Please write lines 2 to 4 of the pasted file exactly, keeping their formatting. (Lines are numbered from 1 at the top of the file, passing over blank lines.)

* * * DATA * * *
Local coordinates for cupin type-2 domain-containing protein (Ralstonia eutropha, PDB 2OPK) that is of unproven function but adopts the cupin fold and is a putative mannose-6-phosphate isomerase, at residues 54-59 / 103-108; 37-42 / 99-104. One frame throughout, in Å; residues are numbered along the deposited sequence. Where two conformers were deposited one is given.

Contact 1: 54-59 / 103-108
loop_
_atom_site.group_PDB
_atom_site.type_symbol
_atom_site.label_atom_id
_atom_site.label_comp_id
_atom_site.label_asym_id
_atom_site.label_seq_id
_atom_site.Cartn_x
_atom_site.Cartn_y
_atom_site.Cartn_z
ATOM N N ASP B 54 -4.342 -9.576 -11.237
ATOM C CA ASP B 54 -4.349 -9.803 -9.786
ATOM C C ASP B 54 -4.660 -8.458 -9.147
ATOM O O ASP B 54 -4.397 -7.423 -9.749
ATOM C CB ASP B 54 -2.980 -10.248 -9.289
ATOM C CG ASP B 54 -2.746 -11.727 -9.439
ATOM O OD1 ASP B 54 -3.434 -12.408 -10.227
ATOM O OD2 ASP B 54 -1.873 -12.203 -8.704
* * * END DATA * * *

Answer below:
Contact 1: 54-59 / 103-108
loop_
_atom_site.group_PDB